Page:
C. diff. It’s a name that may not mean much to the layperson, but to any health care worker, it causes shuddering and trembling.
Just ask my mom, who is a hospice nurse. She has a patient who has been afflicted with this nasty (and sometimes deadly) bacterial infection for weeks now. It can be resistant to most antibiotics, and is also quite resistant to destruction. Killing it requires bleach; soap and water or alcohol-based hand rub don’t do a thing. C. diff is also very infectious, so my mom’s patient has unfortunately had to be under isolation precautions this whole time. Which for anyone would be awful, but if you are in your last days of life, being isolated from the world – and having anyone who entered your world have to gown up and wear gloves – would be terrible. (At least I think so.)
So what exactly is C. diff, and what makes it so evil (to us at least)? Here is a bit about this robust bacteria, from the Mayo Clinic’s Web site:
“Clostridium difficile (klos-TRID-e-uhm dif-uh-SEEL), often called C. difficile or C. diff, is a bacterium that can cause symptoms ranging from diarrhea to life-threatening inflammation of the colon. Illness from C. difficile most commonly affects older adults in hospitals or in long term care facilities and typically occurs after use of antibiotic medications.” (Source: Mayo Clinic)
That all said, bacteria are fascinating little buggers. (Not to mention beautiful under the microscope, as you can see from the picture at left.) And they are not all bad. There are bacteria in our bodies that are quite helpful to us, in fact. Bacteria can also be highly adaptive, which makes them all the more interesting – and potentially dangerous, when it comes to certain species.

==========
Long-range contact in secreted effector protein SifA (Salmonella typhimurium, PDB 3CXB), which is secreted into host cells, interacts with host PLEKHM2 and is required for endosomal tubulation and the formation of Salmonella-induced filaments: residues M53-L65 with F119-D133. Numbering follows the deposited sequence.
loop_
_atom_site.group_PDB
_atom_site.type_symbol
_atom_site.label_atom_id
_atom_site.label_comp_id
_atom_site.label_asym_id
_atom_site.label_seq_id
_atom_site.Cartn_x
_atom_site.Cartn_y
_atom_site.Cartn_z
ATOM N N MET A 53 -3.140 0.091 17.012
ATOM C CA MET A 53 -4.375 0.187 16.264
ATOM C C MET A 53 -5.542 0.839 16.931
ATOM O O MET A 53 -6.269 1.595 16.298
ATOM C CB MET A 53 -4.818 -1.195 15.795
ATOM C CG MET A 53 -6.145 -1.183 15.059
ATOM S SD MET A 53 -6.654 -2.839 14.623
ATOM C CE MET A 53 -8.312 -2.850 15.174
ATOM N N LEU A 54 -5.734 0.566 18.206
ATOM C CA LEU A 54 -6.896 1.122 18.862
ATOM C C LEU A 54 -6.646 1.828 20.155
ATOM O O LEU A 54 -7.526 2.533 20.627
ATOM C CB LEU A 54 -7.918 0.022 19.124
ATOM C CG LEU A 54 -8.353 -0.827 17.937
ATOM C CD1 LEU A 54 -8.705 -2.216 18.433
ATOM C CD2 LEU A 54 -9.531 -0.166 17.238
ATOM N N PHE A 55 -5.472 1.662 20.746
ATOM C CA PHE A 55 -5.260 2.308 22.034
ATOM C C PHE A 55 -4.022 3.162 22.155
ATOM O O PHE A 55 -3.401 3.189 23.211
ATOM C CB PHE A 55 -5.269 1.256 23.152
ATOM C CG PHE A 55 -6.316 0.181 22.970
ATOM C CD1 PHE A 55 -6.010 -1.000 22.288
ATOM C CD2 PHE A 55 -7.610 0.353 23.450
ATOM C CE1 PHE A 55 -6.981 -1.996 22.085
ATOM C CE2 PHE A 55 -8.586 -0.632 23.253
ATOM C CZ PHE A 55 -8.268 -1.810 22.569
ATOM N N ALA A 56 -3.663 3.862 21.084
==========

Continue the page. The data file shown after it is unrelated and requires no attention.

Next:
One of the major issues facing health care today is MDROs – Multi-Drug Resistant Organisms. This includes several kinds of bacteria (such as Vancomycin-Resistant Enterococci, or VRE; and Methicillin-Resistant Staphylococcus aureus, or MRSA; as well as C. diff). As you can probably tell from the names, these organisms are resistant to specific drug treatments – the antibiotics vancomycin and methicillin, respectively, in the cases of VRE and MRSA.
But let’s step back for a moment. How do antibiotics work? Or rather, how are they supposed to work? Antibiotics are separated into different classes depending on how they affect bacteria. For example, antibiotics can target a bacteria’s:
1. Cell wall
2. Cell membrane
3. Essential enzymes
Antibiotics, when they work, cause destruction of the bacteria via one of these targeting mechanisms. Which is how they make us well again.